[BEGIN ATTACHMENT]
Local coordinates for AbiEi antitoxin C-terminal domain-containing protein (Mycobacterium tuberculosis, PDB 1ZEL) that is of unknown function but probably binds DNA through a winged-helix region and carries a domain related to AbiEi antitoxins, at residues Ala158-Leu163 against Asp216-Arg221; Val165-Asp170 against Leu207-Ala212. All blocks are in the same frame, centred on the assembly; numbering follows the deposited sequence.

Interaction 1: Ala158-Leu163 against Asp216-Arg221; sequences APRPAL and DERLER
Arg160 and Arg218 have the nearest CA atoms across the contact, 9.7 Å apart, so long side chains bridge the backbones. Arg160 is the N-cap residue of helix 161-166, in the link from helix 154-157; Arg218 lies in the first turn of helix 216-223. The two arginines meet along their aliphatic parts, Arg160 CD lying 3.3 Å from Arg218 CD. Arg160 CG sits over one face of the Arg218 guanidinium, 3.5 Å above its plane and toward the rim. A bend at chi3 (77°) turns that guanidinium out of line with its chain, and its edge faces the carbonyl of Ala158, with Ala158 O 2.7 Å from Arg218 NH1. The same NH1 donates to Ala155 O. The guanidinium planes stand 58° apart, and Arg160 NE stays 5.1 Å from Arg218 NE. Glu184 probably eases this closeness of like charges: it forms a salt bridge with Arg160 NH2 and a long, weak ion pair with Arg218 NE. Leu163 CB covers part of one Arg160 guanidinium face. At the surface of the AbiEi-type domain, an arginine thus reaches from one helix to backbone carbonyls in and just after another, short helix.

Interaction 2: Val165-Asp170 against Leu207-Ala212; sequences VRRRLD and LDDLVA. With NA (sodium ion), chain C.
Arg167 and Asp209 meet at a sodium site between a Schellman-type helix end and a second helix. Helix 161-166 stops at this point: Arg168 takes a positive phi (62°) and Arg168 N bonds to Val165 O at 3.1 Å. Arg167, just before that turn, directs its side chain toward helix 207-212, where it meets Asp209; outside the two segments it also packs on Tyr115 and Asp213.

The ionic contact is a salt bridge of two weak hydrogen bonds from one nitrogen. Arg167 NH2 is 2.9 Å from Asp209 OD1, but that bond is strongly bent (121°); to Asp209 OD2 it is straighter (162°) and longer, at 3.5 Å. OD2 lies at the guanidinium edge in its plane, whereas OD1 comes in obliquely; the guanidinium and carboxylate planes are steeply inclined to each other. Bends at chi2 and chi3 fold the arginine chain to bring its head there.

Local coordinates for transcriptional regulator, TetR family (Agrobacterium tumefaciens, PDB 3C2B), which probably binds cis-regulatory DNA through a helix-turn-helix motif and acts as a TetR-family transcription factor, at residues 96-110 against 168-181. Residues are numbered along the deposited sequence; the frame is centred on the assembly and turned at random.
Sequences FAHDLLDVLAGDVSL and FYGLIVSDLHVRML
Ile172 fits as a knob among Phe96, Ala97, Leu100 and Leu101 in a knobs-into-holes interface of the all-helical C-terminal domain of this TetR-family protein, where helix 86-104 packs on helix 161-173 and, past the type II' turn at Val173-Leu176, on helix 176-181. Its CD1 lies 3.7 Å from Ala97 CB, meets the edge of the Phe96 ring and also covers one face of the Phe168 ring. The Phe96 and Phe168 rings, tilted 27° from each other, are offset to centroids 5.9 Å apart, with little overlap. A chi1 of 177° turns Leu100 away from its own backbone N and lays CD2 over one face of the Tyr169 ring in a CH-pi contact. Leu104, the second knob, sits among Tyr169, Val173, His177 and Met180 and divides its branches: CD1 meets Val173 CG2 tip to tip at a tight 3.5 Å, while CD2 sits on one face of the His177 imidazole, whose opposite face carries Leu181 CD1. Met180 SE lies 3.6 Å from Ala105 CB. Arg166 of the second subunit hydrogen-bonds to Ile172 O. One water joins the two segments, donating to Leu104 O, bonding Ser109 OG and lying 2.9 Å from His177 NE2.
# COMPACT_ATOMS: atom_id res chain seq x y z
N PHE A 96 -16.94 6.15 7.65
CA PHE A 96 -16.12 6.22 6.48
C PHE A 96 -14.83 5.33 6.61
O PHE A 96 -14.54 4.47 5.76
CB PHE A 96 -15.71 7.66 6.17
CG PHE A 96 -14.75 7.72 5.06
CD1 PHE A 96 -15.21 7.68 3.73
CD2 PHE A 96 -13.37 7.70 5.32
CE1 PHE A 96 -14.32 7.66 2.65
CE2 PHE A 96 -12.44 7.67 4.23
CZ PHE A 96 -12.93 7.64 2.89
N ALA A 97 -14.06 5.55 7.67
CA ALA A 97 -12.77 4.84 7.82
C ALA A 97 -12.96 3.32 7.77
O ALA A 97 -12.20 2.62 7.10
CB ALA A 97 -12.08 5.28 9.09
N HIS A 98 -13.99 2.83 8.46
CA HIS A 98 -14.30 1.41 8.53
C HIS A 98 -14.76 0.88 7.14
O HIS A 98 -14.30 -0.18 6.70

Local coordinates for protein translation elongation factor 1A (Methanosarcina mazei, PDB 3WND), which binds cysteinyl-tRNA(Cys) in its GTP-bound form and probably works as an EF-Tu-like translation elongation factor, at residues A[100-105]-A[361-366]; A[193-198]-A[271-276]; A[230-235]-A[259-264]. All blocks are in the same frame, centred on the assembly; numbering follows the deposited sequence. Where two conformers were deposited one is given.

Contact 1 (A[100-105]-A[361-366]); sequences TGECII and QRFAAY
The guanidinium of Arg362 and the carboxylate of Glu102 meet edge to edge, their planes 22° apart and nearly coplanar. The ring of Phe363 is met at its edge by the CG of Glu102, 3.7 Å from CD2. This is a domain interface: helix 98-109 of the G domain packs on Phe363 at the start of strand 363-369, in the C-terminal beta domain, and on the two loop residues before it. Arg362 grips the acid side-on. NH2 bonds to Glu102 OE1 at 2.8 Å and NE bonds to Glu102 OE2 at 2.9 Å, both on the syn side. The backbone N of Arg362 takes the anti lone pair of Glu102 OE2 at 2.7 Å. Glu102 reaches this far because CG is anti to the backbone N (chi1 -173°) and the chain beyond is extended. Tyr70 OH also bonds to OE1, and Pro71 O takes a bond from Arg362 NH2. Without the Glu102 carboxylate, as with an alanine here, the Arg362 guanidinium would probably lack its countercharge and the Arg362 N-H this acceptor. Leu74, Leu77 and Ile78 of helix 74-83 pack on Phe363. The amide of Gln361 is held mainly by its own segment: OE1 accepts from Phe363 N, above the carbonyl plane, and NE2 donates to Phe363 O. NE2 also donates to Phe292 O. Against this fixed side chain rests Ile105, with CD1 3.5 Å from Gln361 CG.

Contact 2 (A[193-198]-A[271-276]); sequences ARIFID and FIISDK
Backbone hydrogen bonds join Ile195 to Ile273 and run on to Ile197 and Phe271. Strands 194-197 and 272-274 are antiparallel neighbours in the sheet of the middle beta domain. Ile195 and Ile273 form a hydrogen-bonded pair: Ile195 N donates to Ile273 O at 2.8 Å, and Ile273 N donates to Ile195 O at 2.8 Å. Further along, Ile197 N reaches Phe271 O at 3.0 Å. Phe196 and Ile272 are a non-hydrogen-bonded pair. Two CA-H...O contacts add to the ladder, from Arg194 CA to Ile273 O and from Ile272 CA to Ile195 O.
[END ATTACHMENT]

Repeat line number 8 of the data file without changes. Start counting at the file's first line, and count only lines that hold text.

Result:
Sequences FAHDLLDVLAGDVSL and FYGLIVSDLHVRML